The nonprofit journalism organization I work for, the Common Language Project, now has some unexpected company. The New York Times reported Friday that the IRS has granted nonprofit tax-exempt status to James O’Keefe’s Project Veritas.
You might remember O’Keefe as the mastermind behind the clandestine videos that brought down two NPR executives and outed questionable practices by ACORN employees. O’Keefe told the New York Times that thanks to the nonprofit status, the group would be able to train an army of volunteers to mimic his tactics.
The group has wrapped themselves in the mantle of “muckraking” and “investigative journalism,” apparently without a care or a clue as to what that means. And while I’ve gotten used to the term “journalist” being used to describe everything from a guy on the scene of a crime with a cell phone camera to the owner of today’s trending Twitter account, O’Keefe has gone too far. He’s no journalist and here’s why:
Real journalists identify themselves.
Transparency with your sources about who you are and where their words are going to be published is key. Sources make choices regarding what they’ll say on the record to a journalist, and what they’ll say in private, and those choices should be respected.
It’s true that there has been some great undercover journalism done in the past, from Nellie Bly’s Ten Days in a Madhouse to Ted Conover’s Newjack: Guarding Sing Sing. But these projects generally investigate abusive conditions in large institutions. And for both Bly and Conover, there is a strong argument to be made that going undercover was the only way these abuses could be exposed. Put more simply, going undercover to expose what people are doing is much more permissible then going undercover to expose what they’re saying.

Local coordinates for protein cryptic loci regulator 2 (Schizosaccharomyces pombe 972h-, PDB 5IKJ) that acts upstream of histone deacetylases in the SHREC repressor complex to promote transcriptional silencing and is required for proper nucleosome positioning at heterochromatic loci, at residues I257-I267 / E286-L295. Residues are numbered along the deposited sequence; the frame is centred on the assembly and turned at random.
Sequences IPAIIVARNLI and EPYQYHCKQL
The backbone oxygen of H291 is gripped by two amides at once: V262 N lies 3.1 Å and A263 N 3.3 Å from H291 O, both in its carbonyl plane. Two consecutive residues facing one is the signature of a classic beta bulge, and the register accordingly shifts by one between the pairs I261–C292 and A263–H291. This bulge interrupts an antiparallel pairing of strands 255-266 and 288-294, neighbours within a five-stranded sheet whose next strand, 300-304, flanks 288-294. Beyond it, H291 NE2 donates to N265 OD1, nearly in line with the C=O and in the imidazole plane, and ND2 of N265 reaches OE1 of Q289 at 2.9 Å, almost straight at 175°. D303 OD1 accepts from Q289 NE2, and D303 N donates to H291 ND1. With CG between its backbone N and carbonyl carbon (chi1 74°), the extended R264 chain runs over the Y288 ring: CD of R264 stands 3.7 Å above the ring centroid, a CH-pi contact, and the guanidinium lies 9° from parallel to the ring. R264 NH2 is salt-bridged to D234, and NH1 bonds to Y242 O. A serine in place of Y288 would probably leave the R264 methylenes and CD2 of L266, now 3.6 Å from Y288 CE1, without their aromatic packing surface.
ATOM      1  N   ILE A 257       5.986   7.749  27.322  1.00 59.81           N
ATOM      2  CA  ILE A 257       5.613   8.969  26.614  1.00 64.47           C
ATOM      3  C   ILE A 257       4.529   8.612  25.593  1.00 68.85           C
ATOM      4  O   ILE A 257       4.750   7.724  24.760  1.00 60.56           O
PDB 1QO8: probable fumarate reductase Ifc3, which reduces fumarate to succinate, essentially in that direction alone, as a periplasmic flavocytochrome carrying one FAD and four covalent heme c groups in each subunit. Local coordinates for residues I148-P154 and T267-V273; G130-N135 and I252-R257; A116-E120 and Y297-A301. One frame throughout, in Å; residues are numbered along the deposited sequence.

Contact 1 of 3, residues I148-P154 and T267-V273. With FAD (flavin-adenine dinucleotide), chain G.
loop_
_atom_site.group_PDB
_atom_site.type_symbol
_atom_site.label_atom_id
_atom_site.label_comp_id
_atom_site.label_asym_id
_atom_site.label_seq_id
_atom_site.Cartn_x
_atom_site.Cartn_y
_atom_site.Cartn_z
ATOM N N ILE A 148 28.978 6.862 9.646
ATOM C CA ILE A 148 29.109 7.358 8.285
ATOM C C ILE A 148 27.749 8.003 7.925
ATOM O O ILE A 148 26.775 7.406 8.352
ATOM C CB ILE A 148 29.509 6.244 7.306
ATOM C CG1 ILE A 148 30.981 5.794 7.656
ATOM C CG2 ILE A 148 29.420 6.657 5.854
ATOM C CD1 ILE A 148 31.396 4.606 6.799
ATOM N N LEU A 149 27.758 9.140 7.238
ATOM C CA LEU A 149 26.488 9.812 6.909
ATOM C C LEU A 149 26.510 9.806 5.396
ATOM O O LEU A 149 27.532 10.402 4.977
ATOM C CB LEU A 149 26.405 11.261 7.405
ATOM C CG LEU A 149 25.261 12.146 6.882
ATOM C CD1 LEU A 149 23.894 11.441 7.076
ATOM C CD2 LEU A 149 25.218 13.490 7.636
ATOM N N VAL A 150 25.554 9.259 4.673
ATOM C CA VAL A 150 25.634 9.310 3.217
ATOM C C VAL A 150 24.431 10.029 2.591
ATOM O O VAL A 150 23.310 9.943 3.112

Real journalists don’t record people in secret.
Washington state, and many other state laws prohibit recording someone’s voice without their consent–even without any intent to publish. Making clandestine recordings and then publishing them is almost never justified. Again, the line between public and private statements should be respected. I might think my boss has a stupid haircut, and I might tell you so if you ask me in private, but that doesn’t mean it’s fair for you to secretly record our conversation and play it back for him.
O’Keefe pled guilty to a misdemeanor last year for breaking into the office of US Senator Mary Landrieu and trying to tap her phones. And he used hidden cameras to record his interactions with ACORN and NPR.
Real journalists report what’s happening, they don’t manufacture it.
When police officers catch a criminal in illegal behavior that the criminal is already engaging in, it’s good police work. When they incite someone to do something illegal that they wouldn’t otherwise do, it’s called entrapment. Journalists should follow a similar standard.
O’Keefe doesn’t just secretly record his victims, he baits them until they say things he thinks can get them in trouble.
Real journalists don’t selectively edit recordings to misrepresent statements.
It’s generally considered acceptable to assemble audio or video clips to change the order of what sources say and edit out needless sections. But only if doing so doesn’t alter the original intention of the statement.